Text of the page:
Overestimating the size of the problem leads to overestimation of the opportunity, and that misdirects investment. I think the correct way to look at the issue is not just in terms of value-lost, but in terms of opportunity lost. There is certainly an opportunity for farmers to grow their incomes by ensuring that better agricultural and post-harvest techniques are followed. If harvesting products at the right time, chilling the produce at the farm immediately, adequate sorting and grading, or even the simple act of washing can lead to higher prices for the farmer, I’m all for it.
The opportunities we are missing may be bigger than the waste that we imagine.
The Drivers of Value
Obviously, the technological, political and business mandate changes dramatically, depending on where we want to focus on building value. Is it to increase, improve, protect or change the produce? Are we going to focus on the seed, on growth, on harvest and post-harvest, on processing, on storage, on packaging or marketing.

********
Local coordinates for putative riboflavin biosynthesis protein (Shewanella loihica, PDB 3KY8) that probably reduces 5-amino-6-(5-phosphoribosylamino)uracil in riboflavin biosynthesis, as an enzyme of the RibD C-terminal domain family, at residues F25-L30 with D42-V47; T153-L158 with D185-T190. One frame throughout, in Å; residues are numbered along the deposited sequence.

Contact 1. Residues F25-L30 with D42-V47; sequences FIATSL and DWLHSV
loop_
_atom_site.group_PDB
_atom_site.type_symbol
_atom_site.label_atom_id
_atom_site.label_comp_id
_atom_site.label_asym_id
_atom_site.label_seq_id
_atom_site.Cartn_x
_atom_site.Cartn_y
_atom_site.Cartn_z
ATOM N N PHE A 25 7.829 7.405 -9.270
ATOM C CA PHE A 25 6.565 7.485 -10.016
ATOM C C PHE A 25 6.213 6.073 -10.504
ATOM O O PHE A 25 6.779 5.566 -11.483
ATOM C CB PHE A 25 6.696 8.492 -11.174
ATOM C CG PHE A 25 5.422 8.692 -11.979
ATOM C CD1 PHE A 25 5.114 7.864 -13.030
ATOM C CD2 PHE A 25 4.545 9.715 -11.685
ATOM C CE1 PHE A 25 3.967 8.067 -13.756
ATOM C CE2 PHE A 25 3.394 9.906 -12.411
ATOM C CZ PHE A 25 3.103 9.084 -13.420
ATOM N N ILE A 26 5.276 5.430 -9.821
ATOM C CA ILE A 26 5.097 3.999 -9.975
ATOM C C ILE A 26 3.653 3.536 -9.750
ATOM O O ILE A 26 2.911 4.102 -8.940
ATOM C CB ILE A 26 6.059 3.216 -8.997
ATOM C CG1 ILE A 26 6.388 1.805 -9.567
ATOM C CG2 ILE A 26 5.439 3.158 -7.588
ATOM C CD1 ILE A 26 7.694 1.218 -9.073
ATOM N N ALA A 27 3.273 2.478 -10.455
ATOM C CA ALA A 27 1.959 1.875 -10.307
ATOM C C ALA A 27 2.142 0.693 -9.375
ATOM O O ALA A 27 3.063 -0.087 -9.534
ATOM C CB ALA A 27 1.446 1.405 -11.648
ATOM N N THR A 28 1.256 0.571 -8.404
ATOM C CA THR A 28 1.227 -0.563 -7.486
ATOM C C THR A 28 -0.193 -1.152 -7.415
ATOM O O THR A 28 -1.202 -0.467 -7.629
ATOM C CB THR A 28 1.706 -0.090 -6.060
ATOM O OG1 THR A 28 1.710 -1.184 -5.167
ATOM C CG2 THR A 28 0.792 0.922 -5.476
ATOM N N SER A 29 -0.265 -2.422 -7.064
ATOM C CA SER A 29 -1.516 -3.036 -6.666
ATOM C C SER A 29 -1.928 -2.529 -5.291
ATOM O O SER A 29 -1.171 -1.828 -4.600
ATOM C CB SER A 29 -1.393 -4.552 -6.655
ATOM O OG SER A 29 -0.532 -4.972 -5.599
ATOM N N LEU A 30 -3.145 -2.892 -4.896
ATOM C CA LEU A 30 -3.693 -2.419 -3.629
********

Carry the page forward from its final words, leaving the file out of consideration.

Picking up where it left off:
Given the diversity of the questions, I think the discussion on value should also include – openly – a widely inclusive group. Obviously large corporate retailers, brands and producers, and the various arms of the government would be part of the discussion, but the table should also have room for farmers of every hue, technology innovators that address not just aggregated large land-holdings but also small farms, and platforms that encourage both ultra-modern and traditional knowledge, both from within India and outside.
By focussing on an over-simplified view of “value-addition”, we risk not addressing fundamental issues. In fact, we could be losing sight of humongous opportunities.
In the food supply chain, we are dealing with a product that is perishable; given our economy’s rapid transformation, the opportunities are perishable, too. We should get cracking.
(To download the PDF of the presentation, please click here.)